I am currently creating a nft erc1155 project and am a bit confused in the coding. I currently have mine written as such.

uint public constant MILES_MORALES = 0
uint public constant GWEN_STACY = 1;

constructor() ERC1155() {
_mint(msg.sender, MILES_MORALES, 1, "");
_mint(msg.sender, GWEN_STACY, 1, "");


I have more variables declared and minted however I just wanted to keep it simple for the purpose of reading. I understand this is the gold standard to write a erc1155 contract however I have seen some people create it differently with more functionality and without minting in the constrcutor the way I did. What is the proper way to create a 1155 contract or at least to start out? And to I have to implement IERC1155 functionality? A bit confused here haha

1 Answer 1


For a smart contract to properly follow a standard ERC there are three things to be done:

  • Import the IERC (The Interface of the ERC).
  • Implement in your smart contract all the functions defined in the Interface.
  • Use of the IERC165 supportsInterface for external applications and contracts to verify that the contract complies with said Interface.

Once all the functions of the IERC are declared (following the same function header) you can however implement the functions the way you see fit.

There are indeed several common implementations of ERC1155.

=> Same stands for ERC721 with for instance ERC721A that uses the IERC721 and is therefore a compliant ERC721 smart contract, but implements function differently than seen before.

In Smart Contract development there is a giant, OpenZeppelin, that writes implementations that are battle tested, fully audited, documented, explained, supported and accessible. Therefore most Smart Contracts around ,instead of rewriting from scratch implementations of common standards, will simply use the OpenZeppelin's implementations.

However that doesn't mean that other implementations are wrong or shouldn't be used. (While still keeping in mind security & audits). The ERC1155 is for instance a perfect example of this:

  • ERC1155 was invented and written by the Enjin team
  • OpenZeppelin has written its own implementation of ERC1155. And OpenZeppelin being OpenZeppelin most developers will actually use their implementation
  • Enjin's implementation offers more complex functionalities than OZ's implementation.

In summary, as long as:

  • you comply with the Interface of the standard you are using, by implementing all its functions
  • you are implementing the IERC165 to verify standard compliance

You can use any implementation that you see fit, even write your own. Of course always keep in mind security.

If you are a bit lost on how to use a particular standard you can generally find that it is well documented on github or the implementer's website.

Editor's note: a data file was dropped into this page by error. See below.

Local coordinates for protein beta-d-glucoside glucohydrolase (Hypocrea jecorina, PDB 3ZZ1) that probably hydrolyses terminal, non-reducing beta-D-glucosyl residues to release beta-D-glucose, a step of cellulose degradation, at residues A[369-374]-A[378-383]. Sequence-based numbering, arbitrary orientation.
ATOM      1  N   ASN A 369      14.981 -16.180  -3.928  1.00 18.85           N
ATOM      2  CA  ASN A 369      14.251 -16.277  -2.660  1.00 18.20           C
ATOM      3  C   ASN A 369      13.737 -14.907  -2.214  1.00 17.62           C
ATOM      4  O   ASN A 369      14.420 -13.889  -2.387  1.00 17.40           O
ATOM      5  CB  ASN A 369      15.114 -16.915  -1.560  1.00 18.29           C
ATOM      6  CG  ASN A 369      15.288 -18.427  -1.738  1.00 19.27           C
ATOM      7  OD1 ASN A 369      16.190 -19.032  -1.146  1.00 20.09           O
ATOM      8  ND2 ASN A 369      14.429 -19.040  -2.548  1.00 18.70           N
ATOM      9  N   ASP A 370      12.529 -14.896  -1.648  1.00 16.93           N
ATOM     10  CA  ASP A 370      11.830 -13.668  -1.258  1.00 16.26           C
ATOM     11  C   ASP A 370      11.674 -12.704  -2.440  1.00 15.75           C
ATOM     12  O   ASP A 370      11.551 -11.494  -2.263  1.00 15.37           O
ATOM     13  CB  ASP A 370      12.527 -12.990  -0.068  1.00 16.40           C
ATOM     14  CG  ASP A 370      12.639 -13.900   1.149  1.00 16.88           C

Here is the EIP's full explanation and rationale

Here is OpenZeppelin documentation

Enjin implementation code

OpenZeppelin implementation code

  • thank you so much for responding! This was incredibly helpful. I love Open Zepellin and use them as a resource very often and its actually a relief to hear programmers use it so often. So basically the core part of my smart contract is completed and all other functionality is subjective and depends on what I want to code as long as I implement all the functions that are standard? I have a bit of a habit of trying to make my code very complex when in reality it should be simple
    – EGstacking
    Commented Aug 12, 2023 at 23:52
  • I'm glad to hear it. If you think that this answers you question you can upvote it and choose it as the answer to your question :) As said, as long as you have all the function headers ,defined in the interface, re-declared in your contract you can implement the code inside as you see fit. Just keep in mind that if there isn't a proper reason to do it it's always better to use safe and tested code.
    – Torof
    Commented Aug 13, 2023 at 0:38
  • Since I am just starting out making my own projects I get a bit anxious haha. I try to make my code as complex as possible but realize that writing unecessary logic and code is a no go and I should get in the habit of making it as simple and effective as possible. Good to see there are so many resources out there now. So I am assuming most professional programmers dont write a lot of their code from scratch?
    – EGstacking
    Commented Aug 13, 2023 at 15:39

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